Through the Looking Glass Children's Book Reviews

The Red Blazer Girls: The Ring of Rocamadour

The Red Blazer Girls: The Ring of Rocamadour

Michael D. Beil
For ages 9 to 12
Random House, 2010   ISBN: 978-0375843037

Sophie St. Pierre is sitting in Mr. Eliot’s class listening to Leigh Ann Jamies read from Great Expectations when she sees something that makes her scream. Loudly. She tells her friends, Margaret and Rebecca, that she saw a face looking out of the small window St. Veronica’s church, which is next door to Sophie’s school. Determined that she was not hallucinating or dreaming, Sophie insists on going next door to St. Veronica’s church to take a look.

To the amazement of all, the girls actually find the old lady with the white hair whose face Sophie had seen in the little round window. Her name is Mrs. Harriman, and she invites the girls to come to tea at her house (which is next door to the church) after school. She tells the girls that she has something “very important to ask you.”

Unable to resist the mysterious invitation, Sophie, Margaret and Rebecca go to tea at Mrs. Harriman’s house. Mrs. Harriman explains that twenty years ago her father, a famous archeologist, left a birthday card for Caroline, Mrs. Harriman’s daughter, inside a copy of The Complete Poems of Tennyson. In the card he challenges Caroline to solve an “elaborate puzzle” that will lead her to her birthday gift, which is something that is of “rare and precious beauty.” Unfortunately, Caroline never got the card for her fourteenth birthday because her grandfather died before he could give it to her.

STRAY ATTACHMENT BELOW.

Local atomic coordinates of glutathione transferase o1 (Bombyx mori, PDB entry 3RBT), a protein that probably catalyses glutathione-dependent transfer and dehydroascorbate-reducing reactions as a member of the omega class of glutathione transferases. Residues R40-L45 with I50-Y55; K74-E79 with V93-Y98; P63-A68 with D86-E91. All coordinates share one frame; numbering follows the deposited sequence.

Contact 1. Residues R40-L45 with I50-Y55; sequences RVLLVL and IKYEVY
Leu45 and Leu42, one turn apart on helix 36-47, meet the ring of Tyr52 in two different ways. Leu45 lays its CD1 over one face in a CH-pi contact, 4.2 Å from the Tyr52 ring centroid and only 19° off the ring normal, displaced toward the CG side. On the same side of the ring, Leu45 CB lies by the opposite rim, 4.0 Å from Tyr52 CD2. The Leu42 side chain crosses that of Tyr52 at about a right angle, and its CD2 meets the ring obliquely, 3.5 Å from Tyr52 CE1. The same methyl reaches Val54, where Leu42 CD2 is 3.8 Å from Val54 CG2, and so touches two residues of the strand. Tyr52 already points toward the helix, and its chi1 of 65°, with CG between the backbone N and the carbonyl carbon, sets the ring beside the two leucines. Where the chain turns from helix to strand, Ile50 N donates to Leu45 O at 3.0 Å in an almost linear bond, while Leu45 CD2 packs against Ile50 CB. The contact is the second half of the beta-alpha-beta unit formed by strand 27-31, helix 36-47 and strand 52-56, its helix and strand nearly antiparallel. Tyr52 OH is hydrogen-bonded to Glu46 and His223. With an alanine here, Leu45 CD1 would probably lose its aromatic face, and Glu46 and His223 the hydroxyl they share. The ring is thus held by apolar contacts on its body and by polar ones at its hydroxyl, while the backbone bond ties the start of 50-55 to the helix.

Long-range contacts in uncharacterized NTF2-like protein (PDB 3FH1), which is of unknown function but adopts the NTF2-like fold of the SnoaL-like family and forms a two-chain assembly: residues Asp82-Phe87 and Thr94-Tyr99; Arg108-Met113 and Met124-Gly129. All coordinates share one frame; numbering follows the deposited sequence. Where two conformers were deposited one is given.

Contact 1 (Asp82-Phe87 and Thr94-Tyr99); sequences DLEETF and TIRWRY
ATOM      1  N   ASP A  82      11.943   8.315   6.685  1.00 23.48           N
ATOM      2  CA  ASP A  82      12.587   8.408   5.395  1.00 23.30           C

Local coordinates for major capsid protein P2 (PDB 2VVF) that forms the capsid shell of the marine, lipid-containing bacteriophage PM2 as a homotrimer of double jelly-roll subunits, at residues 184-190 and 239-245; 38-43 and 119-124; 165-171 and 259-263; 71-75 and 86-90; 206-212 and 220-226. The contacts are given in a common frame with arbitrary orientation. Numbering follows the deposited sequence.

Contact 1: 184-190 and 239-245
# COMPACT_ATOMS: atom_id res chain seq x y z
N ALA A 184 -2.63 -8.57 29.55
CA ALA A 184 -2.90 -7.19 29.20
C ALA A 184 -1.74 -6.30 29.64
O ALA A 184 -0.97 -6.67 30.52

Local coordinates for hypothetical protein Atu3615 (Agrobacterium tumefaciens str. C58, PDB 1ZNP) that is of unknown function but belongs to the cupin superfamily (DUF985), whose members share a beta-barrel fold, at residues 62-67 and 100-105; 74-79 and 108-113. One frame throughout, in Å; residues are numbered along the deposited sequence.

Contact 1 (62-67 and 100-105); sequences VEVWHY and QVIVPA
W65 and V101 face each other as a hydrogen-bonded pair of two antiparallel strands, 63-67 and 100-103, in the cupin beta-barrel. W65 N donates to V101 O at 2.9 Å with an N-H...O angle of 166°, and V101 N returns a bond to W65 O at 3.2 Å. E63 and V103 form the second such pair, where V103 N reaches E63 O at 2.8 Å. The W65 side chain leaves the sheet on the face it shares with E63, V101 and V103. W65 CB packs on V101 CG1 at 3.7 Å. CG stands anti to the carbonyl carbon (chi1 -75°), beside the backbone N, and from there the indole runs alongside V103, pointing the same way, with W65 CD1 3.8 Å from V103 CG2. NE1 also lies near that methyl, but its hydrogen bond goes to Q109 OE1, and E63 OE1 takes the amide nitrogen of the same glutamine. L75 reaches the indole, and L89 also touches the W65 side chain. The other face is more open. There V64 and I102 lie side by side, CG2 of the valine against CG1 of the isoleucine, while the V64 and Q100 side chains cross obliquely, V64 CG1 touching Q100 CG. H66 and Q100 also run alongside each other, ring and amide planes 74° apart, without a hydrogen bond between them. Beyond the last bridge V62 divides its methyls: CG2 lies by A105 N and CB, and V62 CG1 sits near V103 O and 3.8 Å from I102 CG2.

Mrs. Harriman is not close to her daughter and regrets this state of affairs very much indeed. She asks Sophie and her friends to solve the puzzle created by her father. Perhaps the gift, whatever it is, will help Mrs. Harriman to reconnect with her daughter.

Unable to resist a real puzzle that will lead to some kind of real treasure, the girls gets busy. They never imagine that their journey will require them to do all kinds of things. They will have to visit a museum, solve math problems, decode messages, and so much more.

Written from Sophie’s point of view using a chatty and delightfully engaging voice, this title will keep readers guessing right until the last pages in the book. Readers will be interested by the puzzles that the girls encounter and solve, and the problems that they face will be familiar.

This is the first book in what promises to be a popular series.